The German intelligence service Bundesnachrichtdienst (which we’ll just refer to as the BND, for short) has admitted that their internal surveillance systems had “accidentally” spied on calls made to and from the country by then Secretary of State Hilary Clinton and current Secretary John Kerry.
According to the agency and a corroborating report by the German publication Der Spiegel (of Snowden leak fame), both heads of international relations for the United States had been using the same channels to communicate with the outside world as known terrorists, which caused their automatic systems to accidentally track, trace, and monitor the content of their calls without any other agent’s personal intervention.
The first call, made by Clinton to former United Nations chief Kofi Annan in 2012, was picked up by the system, tracked by officials within the agency, and then “not immediately deleted”, according to an anonymous spokesperson who represented the BND in the fallout of these most recent revelations.
What the term ‘immediately’ means in this particular situation seems to still be up for debate. However the agency did follow up and say that the information gathered on Kerry was part of common nation state information surveillance operations, and that the United States was pretty much the last candidate on the list who’s allowed to be offended about having their leaders spied on since the advent of the ongoing debacle with Germany’s chancellor Angel.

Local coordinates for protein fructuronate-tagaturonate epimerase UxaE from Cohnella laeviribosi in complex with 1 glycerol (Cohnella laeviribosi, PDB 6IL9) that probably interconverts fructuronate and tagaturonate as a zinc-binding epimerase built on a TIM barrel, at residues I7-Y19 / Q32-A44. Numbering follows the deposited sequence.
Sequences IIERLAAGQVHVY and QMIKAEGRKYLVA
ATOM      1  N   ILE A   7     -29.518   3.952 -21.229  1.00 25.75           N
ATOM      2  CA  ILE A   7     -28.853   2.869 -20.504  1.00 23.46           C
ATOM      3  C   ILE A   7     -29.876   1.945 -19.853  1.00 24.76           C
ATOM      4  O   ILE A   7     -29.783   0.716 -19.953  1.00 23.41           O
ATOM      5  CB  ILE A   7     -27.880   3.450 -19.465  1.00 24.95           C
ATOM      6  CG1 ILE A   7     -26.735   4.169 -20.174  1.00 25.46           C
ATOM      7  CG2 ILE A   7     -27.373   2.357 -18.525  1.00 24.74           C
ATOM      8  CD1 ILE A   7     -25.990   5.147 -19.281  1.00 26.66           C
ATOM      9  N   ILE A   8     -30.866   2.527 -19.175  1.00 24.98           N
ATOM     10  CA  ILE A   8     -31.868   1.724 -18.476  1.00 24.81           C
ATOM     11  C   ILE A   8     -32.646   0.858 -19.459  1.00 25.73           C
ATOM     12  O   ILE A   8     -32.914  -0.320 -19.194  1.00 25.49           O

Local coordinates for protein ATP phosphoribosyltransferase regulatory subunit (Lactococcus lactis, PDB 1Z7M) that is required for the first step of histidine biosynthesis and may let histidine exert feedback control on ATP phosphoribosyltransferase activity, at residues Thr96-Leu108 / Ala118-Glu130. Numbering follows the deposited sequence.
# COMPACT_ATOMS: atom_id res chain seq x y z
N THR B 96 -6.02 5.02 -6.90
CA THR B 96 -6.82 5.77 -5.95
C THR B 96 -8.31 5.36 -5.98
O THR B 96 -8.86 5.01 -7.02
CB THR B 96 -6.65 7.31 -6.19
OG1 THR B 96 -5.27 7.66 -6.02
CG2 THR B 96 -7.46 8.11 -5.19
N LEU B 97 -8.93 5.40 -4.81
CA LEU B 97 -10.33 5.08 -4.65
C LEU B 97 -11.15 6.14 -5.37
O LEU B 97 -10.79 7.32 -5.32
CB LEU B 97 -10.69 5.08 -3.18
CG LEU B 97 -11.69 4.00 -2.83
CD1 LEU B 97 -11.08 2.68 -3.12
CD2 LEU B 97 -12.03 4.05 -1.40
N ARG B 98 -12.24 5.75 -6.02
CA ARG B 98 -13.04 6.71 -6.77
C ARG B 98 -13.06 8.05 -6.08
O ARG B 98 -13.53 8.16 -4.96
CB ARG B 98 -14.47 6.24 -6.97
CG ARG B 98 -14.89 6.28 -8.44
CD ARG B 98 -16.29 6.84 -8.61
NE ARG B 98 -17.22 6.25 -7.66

Der Speigel followed up the story a day later by claiming that at least one other intelligence agency in the country had been tasked with tapping Kerry’s conversations outside of what was picked up by the automatic system, supposedly while he attempted to broker a deal between Israel and Palestine during their most recent flare up of military tensions along the Gaza Strip.
Information gathered during the procedure was supposedly then passed on to Israeli negotiators, who used the info to bolster their position during ceasefire and peace talks, which we all know by now ultimately fell through in the end.
What makes the story especially concerning is that Kerry was using double encrypted phone lines while these talks were still on the table, which suggests that much like the NSA, BND has the capability to crack through even the most advanced protection methods in order to glean sensitive information from cell phones, computers, and analog land lines as they see fit.
BND has also fallen in a bit of hot water recently thanks to their alleged spying on a NATO partner, Turkey, who has been embroiled in a series of controversies over weapons dealings in the Middle East that could violate several international treaties if the suspicions of the German government turn out to be true.
This story just goes to show that the United States isn’t the only country who has lost control of its own surveillance capabilities, and that when it comes to the monitoring of communications, even the smartest machines still make the same kinds of mistakes that our desktops at home already know all to well.